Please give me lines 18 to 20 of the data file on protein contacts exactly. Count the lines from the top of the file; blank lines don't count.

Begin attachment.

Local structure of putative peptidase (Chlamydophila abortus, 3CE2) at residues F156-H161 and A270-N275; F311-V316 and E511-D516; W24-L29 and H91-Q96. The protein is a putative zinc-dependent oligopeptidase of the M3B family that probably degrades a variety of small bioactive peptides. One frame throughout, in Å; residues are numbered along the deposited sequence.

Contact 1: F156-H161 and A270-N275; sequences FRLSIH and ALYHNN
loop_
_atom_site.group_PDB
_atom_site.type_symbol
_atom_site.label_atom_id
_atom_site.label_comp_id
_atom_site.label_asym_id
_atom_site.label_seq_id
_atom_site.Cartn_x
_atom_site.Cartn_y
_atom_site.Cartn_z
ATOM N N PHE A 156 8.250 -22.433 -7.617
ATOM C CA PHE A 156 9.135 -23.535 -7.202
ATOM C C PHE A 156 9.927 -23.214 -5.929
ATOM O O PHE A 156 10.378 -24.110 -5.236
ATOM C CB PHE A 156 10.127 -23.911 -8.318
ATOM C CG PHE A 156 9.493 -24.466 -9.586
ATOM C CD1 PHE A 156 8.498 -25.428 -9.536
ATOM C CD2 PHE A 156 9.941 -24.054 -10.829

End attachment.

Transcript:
ATOM C CG PHE A 156 9.493 -24.466 -9.586
ATOM C CD1 PHE A 156 8.498 -25.428 -9.536
ATOM C CD2 PHE A 156 9.941 -24.054 -10.829